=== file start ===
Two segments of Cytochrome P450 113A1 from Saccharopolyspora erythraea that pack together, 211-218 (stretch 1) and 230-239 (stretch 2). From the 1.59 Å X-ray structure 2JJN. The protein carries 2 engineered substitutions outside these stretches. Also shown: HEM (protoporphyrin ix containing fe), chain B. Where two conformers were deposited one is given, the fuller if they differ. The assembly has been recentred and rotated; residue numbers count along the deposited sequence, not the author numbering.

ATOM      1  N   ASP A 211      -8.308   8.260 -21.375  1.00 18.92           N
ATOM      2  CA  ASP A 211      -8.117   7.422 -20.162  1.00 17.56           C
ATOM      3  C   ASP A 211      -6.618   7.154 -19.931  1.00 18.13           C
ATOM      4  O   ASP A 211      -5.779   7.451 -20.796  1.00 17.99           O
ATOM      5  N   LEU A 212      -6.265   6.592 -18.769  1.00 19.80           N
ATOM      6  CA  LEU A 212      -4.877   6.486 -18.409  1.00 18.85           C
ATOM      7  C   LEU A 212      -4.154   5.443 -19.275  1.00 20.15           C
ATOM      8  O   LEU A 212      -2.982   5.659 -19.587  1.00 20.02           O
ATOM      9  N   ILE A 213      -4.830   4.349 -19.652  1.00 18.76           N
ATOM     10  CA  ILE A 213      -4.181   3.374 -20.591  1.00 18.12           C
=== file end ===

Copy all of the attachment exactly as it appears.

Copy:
Two segments of Cytochrome P450 113A1 from Saccharopolyspora erythraea that pack together, 211-218 (stretch 1) and 230-239 (stretch 2). From the 1.59 Å X-ray structure 2JJN. The protein carries 2 engineered substitutions outside these stretches. Also shown: HEM (protoporphyrin ix containing fe), chain B. Where two conformers were deposited one is given, the fuller if they differ. The assembly has been recentred and rotated; residue numbers count along the deposited sequence, not the author numbering.

ATOM      1  N   ASP A 211      -8.308   8.260 -21.375  1.00 18.92           N
ATOM      2  CA  ASP A 211      -8.117   7.422 -20.162  1.00 17.56           C
ATOM      3  C   ASP A 211      -6.618   7.154 -19.931  1.00 18.13           C
ATOM      4  O   ASP A 211      -5.779   7.451 -20.796  1.00 17.99           O
ATOM      5  N   LEU A 212      -6.265   6.592 -18.769  1.00 19.80           N
ATOM      6  CA  LEU A 212      -4.877   6.486 -18.409  1.00 18.85           C
ATOM      7  C   LEU A 212      -4.154   5.443 -19.275  1.00 20.15           C
ATOM      8  O   LEU A 212      -2.982   5.659 -19.587  1.00 20.02           O
ATOM      9  N   ILE A 213      -4.830   4.349 -19.652  1.00 18.76           N
ATOM     10  CA  ILE A 213      -4.181   3.374 -20.591  1.00 18.12           C